Twitter, Facebook, and other social media applications can be a train wreck. Most often they’re either bastions of self-interested posts and opportunities to brag, or they’re full of complaints, harassment, and criticism. Every now and then, social media shines a bright light on humanity’s capabilities for kindness and empathy.

But even that is short-lived, particularly in the case of a little boy named Keaton Jones.

According to his mother, Keaton had been getting bullied at school regularly. One day after picking him up she recorded a heartbreaking video of him asking, through tears, why people bully him, what motive other kids might have to criticize him, and concluding with the hope the bullying he is experiencing will get better one day.

In the video, which Keaton’s mom originally posted on Facebook, he appears to show some mild disabilities but also an uncanny ability to articulate how bullied kids feel. The video has since gone viral and is now showing up on Twitter — it has more than 18 million page views thus far.

Not only are “average” people aware of the video and sending Keaton well wishes, but Hollywood and sports celebrities have taken note and many have posted encouragement and invitations to sporting events. Jarrett Guarantano, a quarterback for the Tennessee Titans, immediately met with Keaton to boost his spirits.

Actor Chris Evans invited Keaton and his family to see the Avengers premiere. Sean Hannity invited him on his show on Fox News. Donald Trump Jr. invited him to his home in Las Vegas. The list goes on. What was, perhaps, one mother’s small effort to show concerned family and friends, and no doubt the bullies themselves, what bullying does to a child, has resulted in sparking a new national conversation about bullying.

I showed my own older children the video, asked them how they felt, if they had ever treated anyone that way, and informed them if they were to do so, they would be wishing they had not.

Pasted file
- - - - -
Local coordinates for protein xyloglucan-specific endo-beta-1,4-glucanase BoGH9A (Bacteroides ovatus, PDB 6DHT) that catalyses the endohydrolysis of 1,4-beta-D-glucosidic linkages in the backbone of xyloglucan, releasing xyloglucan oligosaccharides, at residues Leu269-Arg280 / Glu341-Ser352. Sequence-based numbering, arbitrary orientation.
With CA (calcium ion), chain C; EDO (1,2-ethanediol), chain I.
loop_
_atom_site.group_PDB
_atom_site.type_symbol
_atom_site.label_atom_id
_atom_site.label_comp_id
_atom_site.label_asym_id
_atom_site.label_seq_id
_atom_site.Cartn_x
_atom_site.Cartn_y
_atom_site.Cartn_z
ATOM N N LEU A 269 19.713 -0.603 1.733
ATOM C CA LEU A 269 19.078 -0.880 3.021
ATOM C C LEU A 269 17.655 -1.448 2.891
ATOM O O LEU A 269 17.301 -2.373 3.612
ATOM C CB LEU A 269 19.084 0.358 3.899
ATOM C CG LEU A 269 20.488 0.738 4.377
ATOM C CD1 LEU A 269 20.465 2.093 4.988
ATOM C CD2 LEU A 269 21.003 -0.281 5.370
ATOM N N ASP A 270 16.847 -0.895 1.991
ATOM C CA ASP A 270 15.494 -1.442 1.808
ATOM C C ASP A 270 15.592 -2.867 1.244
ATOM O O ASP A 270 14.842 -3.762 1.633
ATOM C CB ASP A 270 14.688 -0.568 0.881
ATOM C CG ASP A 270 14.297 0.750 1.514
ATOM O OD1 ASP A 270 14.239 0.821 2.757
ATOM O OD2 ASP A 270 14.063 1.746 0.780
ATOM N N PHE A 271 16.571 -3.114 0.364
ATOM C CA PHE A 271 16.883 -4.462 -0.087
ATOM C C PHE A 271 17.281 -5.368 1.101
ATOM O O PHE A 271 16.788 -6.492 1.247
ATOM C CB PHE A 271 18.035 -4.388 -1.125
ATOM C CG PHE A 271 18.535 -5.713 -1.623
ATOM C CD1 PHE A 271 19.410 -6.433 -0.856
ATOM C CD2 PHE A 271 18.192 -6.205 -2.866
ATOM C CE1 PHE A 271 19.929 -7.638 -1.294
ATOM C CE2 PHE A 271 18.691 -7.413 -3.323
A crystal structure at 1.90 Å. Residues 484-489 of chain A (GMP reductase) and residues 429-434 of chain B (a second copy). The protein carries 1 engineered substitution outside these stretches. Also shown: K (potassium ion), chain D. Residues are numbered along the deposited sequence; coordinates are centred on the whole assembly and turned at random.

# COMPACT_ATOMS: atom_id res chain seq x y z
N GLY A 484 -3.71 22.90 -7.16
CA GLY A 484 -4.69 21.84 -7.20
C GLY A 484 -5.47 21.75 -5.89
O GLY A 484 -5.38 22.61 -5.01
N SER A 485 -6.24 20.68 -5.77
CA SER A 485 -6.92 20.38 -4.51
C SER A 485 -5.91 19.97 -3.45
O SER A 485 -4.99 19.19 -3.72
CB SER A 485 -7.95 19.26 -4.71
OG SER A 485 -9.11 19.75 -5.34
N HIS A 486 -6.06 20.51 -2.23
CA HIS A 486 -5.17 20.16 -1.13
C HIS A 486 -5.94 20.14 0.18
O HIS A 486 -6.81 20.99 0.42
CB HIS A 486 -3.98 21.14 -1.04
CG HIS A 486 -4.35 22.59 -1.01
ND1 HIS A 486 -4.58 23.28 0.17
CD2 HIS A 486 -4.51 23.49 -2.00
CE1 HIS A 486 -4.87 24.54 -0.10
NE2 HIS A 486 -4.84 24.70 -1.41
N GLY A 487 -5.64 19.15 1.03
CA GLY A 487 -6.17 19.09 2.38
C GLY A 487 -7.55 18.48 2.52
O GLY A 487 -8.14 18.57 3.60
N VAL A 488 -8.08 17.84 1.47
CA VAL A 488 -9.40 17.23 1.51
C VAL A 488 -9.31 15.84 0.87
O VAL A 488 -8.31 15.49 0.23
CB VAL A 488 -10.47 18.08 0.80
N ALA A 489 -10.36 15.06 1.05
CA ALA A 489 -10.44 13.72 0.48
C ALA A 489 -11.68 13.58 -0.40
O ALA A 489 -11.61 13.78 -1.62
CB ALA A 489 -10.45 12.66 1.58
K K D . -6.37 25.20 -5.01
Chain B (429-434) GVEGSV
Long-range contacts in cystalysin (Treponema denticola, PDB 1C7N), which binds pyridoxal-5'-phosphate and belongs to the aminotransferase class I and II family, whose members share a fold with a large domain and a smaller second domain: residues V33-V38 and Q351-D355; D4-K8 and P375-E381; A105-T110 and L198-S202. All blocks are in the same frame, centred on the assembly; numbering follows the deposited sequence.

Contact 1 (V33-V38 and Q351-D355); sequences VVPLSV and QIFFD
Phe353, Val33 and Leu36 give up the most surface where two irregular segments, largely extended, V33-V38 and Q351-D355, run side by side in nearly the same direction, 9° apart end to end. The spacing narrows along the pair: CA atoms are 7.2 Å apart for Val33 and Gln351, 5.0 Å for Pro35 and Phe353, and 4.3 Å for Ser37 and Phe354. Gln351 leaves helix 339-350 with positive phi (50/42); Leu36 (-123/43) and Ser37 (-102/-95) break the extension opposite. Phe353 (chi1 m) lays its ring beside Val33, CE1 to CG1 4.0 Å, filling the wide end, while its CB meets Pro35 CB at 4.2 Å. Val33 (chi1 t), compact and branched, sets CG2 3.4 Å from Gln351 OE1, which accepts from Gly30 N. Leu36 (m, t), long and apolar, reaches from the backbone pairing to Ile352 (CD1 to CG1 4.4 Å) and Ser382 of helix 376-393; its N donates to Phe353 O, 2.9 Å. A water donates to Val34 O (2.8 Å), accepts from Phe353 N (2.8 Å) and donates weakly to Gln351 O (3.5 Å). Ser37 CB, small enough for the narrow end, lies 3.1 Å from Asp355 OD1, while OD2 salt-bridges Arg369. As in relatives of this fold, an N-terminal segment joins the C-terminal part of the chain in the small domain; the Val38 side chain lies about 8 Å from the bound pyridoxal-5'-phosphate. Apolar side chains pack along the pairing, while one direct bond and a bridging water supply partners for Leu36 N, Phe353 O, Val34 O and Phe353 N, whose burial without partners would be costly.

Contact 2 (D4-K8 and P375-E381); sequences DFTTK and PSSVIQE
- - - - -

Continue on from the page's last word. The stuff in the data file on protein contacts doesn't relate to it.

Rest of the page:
Unfortunately, the viral video hasn’t produced all good things. Apparently, the video prompted some cynical folks to look into the background of Keaton’s mom, and believe her to post racist remarks on Facebook. Some people are even saying Keaton was being bullied for his own racist comments to other children.

Whether that’s true or not remains to be seen. I’m not saying people shouldn’t have all the facts, but leave it to social media to mar anything that is working for good in the world. Social media has its downsides, but can occasionally showcase not only the worst of humanity but the best as well. If children watch this video and learn kindness and empathy toward one another, or gain the courage to stop a bully themselves, it is well worth the cynicism it also created.

Nicole Russell is a contributor to the Washington Examiner's Beltway Confidential blog. She is a journalist in Washington, D.C., who previously worked in Republican politics in Minnesota. She was the 2010 recipient of the American Spectator's Young Journalist Award.

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